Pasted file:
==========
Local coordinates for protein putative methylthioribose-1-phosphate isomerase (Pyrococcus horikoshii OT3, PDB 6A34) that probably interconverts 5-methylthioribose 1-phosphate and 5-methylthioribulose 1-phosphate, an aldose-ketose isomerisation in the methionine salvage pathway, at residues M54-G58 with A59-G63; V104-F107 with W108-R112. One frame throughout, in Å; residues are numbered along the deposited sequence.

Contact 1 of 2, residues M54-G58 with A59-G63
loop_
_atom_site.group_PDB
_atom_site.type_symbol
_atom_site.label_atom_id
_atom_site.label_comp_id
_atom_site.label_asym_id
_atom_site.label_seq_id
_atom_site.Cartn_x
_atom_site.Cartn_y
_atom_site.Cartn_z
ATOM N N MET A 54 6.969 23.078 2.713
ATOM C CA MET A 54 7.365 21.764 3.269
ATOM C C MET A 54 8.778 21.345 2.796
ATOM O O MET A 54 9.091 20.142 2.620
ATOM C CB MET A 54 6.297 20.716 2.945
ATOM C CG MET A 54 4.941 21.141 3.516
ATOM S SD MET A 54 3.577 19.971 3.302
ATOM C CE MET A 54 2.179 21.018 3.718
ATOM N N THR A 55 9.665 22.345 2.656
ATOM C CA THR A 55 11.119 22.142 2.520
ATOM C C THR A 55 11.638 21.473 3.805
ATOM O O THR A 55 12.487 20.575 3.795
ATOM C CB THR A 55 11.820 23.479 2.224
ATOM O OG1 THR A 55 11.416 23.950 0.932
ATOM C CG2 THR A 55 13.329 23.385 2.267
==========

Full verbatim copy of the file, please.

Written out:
Local coordinates for protein putative methylthioribose-1-phosphate isomerase (Pyrococcus horikoshii OT3, PDB 6A34) that probably interconverts 5-methylthioribose 1-phosphate and 5-methylthioribulose 1-phosphate, an aldose-ketose isomerisation in the methionine salvage pathway, at residues M54-G58 with A59-G63; V104-F107 with W108-R112. One frame throughout, in Å; residues are numbered along the deposited sequence.

Contact 1 of 2, residues M54-G58 with A59-G63
loop_
_atom_site.group_PDB
_atom_site.type_symbol
_atom_site.label_atom_id
_atom_site.label_comp_id
_atom_site.label_asym_id
_atom_site.label_seq_id
_atom_site.Cartn_x
_atom_site.Cartn_y
_atom_site.Cartn_z
ATOM N N MET A 54 6.969 23.078 2.713
ATOM C CA MET A 54 7.365 21.764 3.269
ATOM C C MET A 54 8.778 21.345 2.796
ATOM O O MET A 54 9.091 20.142 2.620
ATOM C CB MET A 54 6.297 20.716 2.945
ATOM C CG MET A 54 4.941 21.141 3.516
ATOM S SD MET A 54 3.577 19.971 3.302
ATOM C CE MET A 54 2.179 21.018 3.718
ATOM N N THR A 55 9.665 22.345 2.656
ATOM C CA THR A 55 11.119 22.142 2.520
ATOM C C THR A 55 11.638 21.473 3.805
ATOM O O THR A 55 12.487 20.575 3.795
ATOM C CB THR A 55 11.820 23.479 2.224
ATOM O OG1 THR A 55 11.416 23.950 0.932
ATOM C CG2 THR A 55 13.329 23.385 2.267